Education for Leisure 

goldfish

Today I am going to kill something. Anything.
I have had enough of being ignored and today
I am going to play God. It is an ordinary day,
a sort of grey with boredom stirring in the streets.

I squash a fly against the window with my thumb.
We did that at school. Shakespeare. It was in
another language and now the fly is in another language.
I breathe out talent on the glass to write my name.

I am a genius. I could be anything at all, with half
the chance. But today I am going to change the world.
Something’s world. The cat avoids me. The cat
knows I am a genius, and has hidden itself.

I pour the goldfish down the bog. I pull the chain.
I see that it is good. The budgie is panicking.
Once a fortnight, I walk the two miles into town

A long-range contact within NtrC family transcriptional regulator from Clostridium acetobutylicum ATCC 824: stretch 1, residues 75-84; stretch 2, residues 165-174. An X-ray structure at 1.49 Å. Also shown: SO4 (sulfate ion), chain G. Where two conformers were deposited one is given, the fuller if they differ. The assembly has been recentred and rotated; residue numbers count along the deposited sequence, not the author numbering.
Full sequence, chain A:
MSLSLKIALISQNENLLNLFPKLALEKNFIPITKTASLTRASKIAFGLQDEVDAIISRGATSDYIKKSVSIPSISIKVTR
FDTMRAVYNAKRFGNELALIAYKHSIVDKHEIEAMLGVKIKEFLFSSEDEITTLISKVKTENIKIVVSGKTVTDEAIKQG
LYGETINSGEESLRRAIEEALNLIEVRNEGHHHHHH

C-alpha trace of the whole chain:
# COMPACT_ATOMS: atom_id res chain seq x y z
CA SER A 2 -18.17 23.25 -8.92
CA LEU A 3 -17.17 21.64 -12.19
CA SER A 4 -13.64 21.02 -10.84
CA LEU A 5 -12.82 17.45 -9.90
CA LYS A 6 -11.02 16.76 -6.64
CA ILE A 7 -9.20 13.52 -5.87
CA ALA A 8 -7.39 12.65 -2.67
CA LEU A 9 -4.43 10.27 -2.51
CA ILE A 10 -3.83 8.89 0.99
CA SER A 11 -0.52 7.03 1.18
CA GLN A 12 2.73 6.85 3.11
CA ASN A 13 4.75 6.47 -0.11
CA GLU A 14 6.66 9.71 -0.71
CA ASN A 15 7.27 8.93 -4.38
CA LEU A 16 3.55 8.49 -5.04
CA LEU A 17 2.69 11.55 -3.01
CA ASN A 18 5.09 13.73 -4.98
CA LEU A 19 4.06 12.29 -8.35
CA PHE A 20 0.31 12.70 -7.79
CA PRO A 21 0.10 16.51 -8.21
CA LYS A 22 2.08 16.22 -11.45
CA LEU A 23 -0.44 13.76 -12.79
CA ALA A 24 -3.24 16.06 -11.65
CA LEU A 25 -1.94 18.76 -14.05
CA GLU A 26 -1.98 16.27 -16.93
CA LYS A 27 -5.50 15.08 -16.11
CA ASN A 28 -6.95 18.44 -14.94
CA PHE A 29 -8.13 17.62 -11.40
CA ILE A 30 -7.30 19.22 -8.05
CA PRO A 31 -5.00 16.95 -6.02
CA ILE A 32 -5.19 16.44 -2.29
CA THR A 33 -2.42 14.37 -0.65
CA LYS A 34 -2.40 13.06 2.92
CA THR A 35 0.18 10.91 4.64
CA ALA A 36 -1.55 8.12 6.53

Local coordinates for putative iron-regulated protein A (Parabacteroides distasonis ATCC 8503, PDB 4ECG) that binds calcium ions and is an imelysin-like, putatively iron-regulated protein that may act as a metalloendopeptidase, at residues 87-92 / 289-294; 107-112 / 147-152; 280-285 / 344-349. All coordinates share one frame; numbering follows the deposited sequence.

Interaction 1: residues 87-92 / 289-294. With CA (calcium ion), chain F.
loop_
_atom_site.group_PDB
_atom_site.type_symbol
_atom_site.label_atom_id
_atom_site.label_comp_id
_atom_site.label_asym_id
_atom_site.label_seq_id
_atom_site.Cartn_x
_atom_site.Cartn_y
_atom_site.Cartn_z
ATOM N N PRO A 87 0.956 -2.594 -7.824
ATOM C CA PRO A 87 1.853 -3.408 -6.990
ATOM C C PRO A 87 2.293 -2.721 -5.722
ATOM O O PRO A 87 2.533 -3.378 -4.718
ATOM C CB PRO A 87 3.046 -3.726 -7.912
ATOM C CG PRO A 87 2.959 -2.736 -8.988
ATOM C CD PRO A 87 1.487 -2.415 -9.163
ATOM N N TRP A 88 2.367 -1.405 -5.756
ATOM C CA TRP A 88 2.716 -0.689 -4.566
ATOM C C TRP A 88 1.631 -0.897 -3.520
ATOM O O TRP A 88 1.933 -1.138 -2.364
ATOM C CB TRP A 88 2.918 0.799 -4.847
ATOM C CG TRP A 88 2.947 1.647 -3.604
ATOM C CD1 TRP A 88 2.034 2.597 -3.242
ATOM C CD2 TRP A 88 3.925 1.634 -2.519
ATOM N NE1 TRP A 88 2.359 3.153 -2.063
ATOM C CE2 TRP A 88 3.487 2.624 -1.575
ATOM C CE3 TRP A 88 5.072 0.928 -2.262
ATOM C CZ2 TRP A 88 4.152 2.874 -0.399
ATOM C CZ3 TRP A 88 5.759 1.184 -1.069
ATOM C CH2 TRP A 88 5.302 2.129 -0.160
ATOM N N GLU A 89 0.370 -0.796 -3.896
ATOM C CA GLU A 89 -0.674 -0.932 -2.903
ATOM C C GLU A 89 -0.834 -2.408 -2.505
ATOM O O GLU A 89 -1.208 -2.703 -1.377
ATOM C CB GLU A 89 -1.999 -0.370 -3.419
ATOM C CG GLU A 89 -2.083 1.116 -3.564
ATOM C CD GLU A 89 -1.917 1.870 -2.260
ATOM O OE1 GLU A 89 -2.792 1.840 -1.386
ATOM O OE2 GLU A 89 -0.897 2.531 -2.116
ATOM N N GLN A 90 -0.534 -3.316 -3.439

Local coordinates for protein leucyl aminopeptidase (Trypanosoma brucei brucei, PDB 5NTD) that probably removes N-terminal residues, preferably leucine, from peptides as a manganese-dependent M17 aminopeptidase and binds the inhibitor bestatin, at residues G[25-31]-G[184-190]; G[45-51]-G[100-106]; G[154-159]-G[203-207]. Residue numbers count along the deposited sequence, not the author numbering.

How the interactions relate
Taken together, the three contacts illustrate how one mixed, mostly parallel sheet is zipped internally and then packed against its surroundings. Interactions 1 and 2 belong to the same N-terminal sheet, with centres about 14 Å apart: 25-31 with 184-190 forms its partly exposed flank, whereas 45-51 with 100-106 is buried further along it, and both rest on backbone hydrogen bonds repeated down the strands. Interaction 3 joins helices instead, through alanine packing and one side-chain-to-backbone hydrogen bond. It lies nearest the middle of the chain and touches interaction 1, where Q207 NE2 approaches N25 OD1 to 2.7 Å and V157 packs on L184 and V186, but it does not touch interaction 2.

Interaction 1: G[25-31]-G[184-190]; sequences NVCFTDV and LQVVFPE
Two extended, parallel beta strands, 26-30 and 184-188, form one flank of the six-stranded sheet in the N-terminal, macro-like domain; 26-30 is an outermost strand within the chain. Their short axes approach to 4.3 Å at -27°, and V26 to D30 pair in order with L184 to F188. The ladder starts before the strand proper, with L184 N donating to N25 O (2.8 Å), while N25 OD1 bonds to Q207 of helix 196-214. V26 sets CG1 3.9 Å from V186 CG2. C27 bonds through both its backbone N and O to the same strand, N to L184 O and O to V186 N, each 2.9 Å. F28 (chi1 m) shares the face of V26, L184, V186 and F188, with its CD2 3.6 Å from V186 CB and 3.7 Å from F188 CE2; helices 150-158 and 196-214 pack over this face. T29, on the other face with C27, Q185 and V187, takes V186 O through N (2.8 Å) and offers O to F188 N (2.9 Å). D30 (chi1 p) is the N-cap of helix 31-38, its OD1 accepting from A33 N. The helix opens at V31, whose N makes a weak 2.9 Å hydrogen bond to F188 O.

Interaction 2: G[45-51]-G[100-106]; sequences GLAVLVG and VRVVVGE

for signing on. They don’t appreciate my autograph.

There is nothing left to kill. I dial the radio
and tell the man he’s talking to a superstar.
He cuts me off. I get our bread-knife and go out.
The pavements glitter suddenly. I touch your arm.


Carol Ann Duffy
from the 1985 collection, Standing Female Nude


Education for Leisure by Carol Ann Duffy caused controversy in 2008. It had been studied on the GCSE curriculum for many years when the exam board AQA ordered its removal because it supposedly glorified knife crime.  In the furore which followed, arguments were put forward on both sides. In the end, teachers could choose whether or not the include the poem in their classrooms but it was no longer set in the GCSE English exam.

What do you think?

Is the role of poetry to touch on sensitive issues and stimulate both private and public debate – or should poets play it safe and avoid controversy?

Leave your comments here.


 image from https://www.flickr.com/photos/ajc1/6059012398

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